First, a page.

Cohen’s Slush Fund is Not Business as Usual—But Business as Usual Needs to Change

President Donald Trump’s personal lawyer, Michael Cohen, sold his access to the president to multinational corporations, including one reportedly controlled by a Russian oligarch, and deposited the proceeds into a secret slush fund—the same slush fund he used to pay Stephanie Clifford (a.k.a. Stormy Daniels) to keep silent about an alleged affair with Trump.

Some commentators have said that at least part of this—the “selling access” part—is business as usual in the nation’s capital. (One D.C. morning newsletter introduced the Cohen story with the sensational heading “WELCOME TO THE REALITY OF WASHINGTON.”) And until more is known about how the money was solicited and used, it is also difficult to determine which aspects, if any, of Cohen’s activities actually constitute criminal behavior.

However, Cohen’s blatant influence-peddling is not “normal.” It is part of an unusually corrupt pattern of behavior by Trump’s circle of advisers that brings to mind political operators in former Soviet states, where there is little separation between business and politics. It is a mistake for anyone to shrug their shoulders and concede that this is just the way things work in today’s Washington. As it was recently put by Larry Noble, senior director of the Campaign Legal Center, “We shouldn’t normalize each new ethical low.”

Instead, we should acknowledge two concurrent realities. The first is that the Trump administration has had more incidents of blatant corruption in one year than most presidents experience in four or eight. And the second reality is that this corruption has been enabled by Congress, which has for years failed to curb pay-to-play politics and watched with indifference as the Supreme Court empowers wealthy special interests at the expense of citizens.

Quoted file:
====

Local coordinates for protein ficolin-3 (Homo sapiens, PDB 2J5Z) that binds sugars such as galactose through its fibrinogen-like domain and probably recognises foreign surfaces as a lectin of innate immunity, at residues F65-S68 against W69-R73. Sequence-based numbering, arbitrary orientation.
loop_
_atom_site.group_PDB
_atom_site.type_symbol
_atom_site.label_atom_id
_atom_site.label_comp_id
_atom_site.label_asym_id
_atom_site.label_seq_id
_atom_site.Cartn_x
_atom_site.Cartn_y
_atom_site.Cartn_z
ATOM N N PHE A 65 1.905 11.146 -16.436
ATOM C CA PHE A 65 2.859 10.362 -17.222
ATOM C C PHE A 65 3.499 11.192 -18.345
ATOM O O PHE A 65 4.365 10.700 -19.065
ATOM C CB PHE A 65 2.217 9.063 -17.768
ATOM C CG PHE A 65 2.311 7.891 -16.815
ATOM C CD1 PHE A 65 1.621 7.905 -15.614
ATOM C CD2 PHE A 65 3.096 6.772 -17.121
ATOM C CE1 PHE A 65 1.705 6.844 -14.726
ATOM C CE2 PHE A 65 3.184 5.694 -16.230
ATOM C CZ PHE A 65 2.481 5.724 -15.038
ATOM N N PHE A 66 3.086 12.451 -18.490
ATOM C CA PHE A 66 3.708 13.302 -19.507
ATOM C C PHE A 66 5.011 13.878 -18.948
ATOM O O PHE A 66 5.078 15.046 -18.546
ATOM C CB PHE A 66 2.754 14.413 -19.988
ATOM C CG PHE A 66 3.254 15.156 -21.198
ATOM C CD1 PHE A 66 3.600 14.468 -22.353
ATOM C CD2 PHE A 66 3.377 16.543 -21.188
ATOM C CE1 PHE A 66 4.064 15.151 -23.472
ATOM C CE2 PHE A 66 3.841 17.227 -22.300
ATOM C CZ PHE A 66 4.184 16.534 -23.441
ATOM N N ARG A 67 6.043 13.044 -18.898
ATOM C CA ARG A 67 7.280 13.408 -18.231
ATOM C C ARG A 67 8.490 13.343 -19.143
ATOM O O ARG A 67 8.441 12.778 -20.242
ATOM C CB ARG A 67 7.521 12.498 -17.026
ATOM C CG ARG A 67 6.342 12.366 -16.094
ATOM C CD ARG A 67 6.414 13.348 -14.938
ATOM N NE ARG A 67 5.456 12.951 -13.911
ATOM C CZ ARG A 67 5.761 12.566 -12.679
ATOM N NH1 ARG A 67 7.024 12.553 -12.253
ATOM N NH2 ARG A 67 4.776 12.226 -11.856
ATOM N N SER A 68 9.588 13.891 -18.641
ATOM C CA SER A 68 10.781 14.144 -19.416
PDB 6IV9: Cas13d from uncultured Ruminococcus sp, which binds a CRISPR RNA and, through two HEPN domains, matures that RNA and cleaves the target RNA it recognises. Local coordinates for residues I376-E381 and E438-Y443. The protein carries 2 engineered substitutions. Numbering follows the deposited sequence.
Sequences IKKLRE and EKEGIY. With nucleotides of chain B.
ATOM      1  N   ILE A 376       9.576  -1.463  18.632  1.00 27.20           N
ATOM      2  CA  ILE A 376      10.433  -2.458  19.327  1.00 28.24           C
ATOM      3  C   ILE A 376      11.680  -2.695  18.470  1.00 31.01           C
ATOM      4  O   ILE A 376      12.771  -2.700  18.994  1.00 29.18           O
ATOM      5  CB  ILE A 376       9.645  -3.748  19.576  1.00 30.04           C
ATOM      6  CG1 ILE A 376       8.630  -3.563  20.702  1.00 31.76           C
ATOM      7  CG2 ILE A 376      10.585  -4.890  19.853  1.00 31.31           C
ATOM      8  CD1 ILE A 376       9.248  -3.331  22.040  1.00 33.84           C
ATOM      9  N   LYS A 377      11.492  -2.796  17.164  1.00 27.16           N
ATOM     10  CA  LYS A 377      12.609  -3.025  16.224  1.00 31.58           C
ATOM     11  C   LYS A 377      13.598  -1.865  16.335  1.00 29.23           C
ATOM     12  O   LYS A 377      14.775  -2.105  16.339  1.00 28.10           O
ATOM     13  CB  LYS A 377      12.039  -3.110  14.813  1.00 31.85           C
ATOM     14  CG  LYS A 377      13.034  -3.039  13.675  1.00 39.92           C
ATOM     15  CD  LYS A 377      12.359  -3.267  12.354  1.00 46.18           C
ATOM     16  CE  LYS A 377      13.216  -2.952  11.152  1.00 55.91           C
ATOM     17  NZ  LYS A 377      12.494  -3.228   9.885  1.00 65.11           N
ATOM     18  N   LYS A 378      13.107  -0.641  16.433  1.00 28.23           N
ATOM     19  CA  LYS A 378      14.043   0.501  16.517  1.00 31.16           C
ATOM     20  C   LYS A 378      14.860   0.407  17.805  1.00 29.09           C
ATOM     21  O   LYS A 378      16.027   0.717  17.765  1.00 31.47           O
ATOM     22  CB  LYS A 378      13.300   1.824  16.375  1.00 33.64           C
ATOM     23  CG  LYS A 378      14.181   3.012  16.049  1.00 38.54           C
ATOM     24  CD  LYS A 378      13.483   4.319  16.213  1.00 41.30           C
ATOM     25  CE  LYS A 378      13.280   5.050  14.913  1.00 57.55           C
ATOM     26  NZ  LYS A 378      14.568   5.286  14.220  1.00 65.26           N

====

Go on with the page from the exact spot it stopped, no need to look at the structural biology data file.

One reason the Trump administration has invited so much scandal is an unprecedented willingness to advocate for private interests while in public office. Consider Jared Kushner’s meeting with the head of a sanctioned Russian bank, at a time when he was a leading member of Trump’s transition team and his family business was desperate to refinance a Manhattan building; or former Trump Campaign Chairman Paul Manafort’s offer of special access to a Russian oligarch to whom he reportedly owed millions; or former National Security Advisor Michael Flynn’s efforts to clear the way for the building of Russian nuclear power plants in the Middle East, a proposal he had been paid to advocate for in the private sector, and that was contingent on the lifting of sanctions against Russia.

Perhaps not coincidentally, Trump and his associates have a wealth of connections to former Soviet states, where bribery and self-dealing is routine. In places like Kazakhstan and Ukraine, the presidents and parliamentarians are often oligarchs who manipulate the rules in their favor. Just this year, The New York Times reported that the Ukrainian military purchased ambulances from a private corporation owned by a senior official in charge of military procurement. There was no bid process—and the ambulances had already broken down. If that episode seems unrelated, recall that one of the foreign companies that paid Cohen for access to Trump was at the time bidding for a $16 billion contract from the U.S. Air Force.